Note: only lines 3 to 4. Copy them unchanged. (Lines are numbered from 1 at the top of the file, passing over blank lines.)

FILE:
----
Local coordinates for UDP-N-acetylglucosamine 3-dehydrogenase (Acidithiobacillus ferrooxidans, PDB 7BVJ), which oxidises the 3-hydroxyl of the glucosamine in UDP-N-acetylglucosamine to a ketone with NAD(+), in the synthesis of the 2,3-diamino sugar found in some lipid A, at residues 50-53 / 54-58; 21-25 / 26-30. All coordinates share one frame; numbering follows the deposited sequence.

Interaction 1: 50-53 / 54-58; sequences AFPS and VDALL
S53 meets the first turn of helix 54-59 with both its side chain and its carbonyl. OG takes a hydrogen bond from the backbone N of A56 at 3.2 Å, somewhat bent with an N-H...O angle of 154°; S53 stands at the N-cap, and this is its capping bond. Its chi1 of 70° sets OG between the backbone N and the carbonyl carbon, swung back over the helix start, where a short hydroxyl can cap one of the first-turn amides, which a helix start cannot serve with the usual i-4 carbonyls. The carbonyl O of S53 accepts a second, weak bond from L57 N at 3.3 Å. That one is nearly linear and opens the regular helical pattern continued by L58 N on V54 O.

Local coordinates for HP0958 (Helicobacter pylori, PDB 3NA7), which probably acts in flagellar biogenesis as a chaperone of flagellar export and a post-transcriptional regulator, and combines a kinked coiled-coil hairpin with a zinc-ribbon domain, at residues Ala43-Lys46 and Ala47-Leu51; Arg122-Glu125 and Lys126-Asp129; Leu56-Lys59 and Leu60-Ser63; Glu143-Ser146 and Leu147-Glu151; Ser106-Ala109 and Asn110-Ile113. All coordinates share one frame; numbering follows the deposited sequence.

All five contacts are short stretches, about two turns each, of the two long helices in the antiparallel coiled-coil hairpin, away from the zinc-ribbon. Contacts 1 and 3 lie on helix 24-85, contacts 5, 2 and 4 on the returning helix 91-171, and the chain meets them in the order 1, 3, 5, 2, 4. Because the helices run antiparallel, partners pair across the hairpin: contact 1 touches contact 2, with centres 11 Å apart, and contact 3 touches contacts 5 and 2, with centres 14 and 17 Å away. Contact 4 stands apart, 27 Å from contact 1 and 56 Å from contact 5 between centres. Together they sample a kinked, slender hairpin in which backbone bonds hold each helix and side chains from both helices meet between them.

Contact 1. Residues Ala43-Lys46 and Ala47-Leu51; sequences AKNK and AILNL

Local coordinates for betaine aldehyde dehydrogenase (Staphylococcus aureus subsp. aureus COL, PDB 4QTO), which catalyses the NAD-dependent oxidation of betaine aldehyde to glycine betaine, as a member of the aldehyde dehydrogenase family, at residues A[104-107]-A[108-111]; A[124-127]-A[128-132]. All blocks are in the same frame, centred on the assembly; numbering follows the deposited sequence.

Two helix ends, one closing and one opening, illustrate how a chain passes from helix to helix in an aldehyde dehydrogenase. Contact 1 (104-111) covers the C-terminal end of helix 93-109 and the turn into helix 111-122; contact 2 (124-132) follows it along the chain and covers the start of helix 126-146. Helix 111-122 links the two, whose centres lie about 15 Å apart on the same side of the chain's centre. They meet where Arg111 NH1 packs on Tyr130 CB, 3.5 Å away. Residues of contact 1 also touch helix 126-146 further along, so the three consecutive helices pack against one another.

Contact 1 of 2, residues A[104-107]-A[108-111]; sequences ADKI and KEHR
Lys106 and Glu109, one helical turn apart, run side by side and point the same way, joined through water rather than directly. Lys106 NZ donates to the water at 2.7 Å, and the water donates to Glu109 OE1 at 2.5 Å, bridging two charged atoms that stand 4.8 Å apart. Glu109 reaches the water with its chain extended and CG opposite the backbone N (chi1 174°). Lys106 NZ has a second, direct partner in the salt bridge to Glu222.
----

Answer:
S53 meets the first turn of helix 54-59 with both its side chain and its carbonyl. OG takes a hydrogen bond from the backbone N of A56 at 3.2 Å, somewhat bent with an N-H...O angle of 154°; S53 stands at the N-cap, and this is its capping bond. Its chi1 of 70° sets OG between the backbone N and the carbonyl carbon, swung back over the helix start, where a short hydroxyl can cap one of the first-turn amides, which a helix start cannot serve with the usual i-4 carbonyls. The carbonyl O of S53 accepts a second, weak bond from L57 N at 3.3 Å. That one is nearly linear and opens the regular helical pattern continued by L58 N on V54 O.

Local coordinates for HP0958 (Helicobacter pylori, PDB 3NA7), which probably acts in flagellar biogenesis as a chaperone of flagellar export and a post-transcriptional regulator, and combines a kinked coiled-coil hairpin with a zinc-ribbon domain, at residues Ala43-Lys46 and Ala47-Leu51; Arg122-Glu125 and Lys126-Asp129; Leu56-Lys59 and Leu60-Ser63; Glu143-Ser146 and Leu147-Glu151; Ser106-Ala109 and Asn110-Ile113. All coordinates share one frame; numbering follows the deposited sequence.